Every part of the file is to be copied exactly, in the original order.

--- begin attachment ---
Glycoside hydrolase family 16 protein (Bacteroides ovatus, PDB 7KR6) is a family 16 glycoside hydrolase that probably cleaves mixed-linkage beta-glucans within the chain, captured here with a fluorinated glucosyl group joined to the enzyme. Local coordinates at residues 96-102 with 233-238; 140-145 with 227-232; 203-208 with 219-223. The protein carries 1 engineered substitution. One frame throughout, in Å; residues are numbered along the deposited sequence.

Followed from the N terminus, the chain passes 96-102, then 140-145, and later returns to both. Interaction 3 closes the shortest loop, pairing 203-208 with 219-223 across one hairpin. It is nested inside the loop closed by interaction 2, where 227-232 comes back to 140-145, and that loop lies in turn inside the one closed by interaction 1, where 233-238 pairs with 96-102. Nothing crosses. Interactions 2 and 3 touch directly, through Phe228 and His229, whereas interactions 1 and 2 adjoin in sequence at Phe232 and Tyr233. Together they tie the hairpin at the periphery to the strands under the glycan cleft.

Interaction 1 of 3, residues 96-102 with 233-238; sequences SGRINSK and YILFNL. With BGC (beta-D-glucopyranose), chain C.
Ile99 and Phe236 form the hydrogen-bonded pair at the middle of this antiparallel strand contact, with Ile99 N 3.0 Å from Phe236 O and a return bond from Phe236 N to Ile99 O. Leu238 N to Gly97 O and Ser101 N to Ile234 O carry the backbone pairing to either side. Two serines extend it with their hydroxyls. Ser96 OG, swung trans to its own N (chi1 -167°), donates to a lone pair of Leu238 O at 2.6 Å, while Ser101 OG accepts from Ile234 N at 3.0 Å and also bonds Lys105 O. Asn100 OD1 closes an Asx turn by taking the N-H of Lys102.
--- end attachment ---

Glycoside hydrolase family 16 protein (Bacteroides ovatus, PDB 7KR6) is a family 16 glycoside hydrolase that probably cleaves mixed-linkage beta-glucans within the chain, captured here with a fluorinated glucosyl group joined to the enzyme. Local coordinates at residues 96-102 with 233-238; 140-145 with 227-232; 203-208 with 219-223. The protein carries 1 engineered substitution. One frame throughout, in Å; residues are numbered along the deposited sequence.

Followed from the N terminus, the chain passes 96-102, then 140-145, and later returns to both. Interaction 3 closes the shortest loop, pairing 203-208 with 219-223 across one hairpin. It is nested inside the loop closed by interaction 2, where 227-232 comes back to 140-145, and that loop lies in turn inside the one closed by interaction 1, where 233-238 pairs with 96-102. Nothing crosses. Interactions 2 and 3 touch directly, through Phe228 and His229, whereas interactions 1 and 2 adjoin in sequence at Phe232 and Tyr233. Together they tie the hairpin at the periphery to the strands under the glycan cleft.

Interaction 1 of 3, residues 96-102 with 233-238; sequences SGRINSK and YILFNL. With BGC (beta-D-glucopyranose), chain C.
Ile99 and Phe236 form the hydrogen-bonded pair at the middle of this antiparallel strand contact, with Ile99 N 3.0 Å from Phe236 O and a return bond from Phe236 N to Ile99 O. Leu238 N to Gly97 O and Ser101 N to Ile234 O carry the backbone pairing to either side. Two serines extend it with their hydroxyls. Ser96 OG, swung trans to its own N (chi1 -167°), donates to a lone pair of Leu238 O at 2.6 Å, while Ser101 OG accepts from Ile234 N at 3.0 Å and also bonds Lys105 O. Asn100 OD1 closes an Asx turn by taking the N-H of Lys102.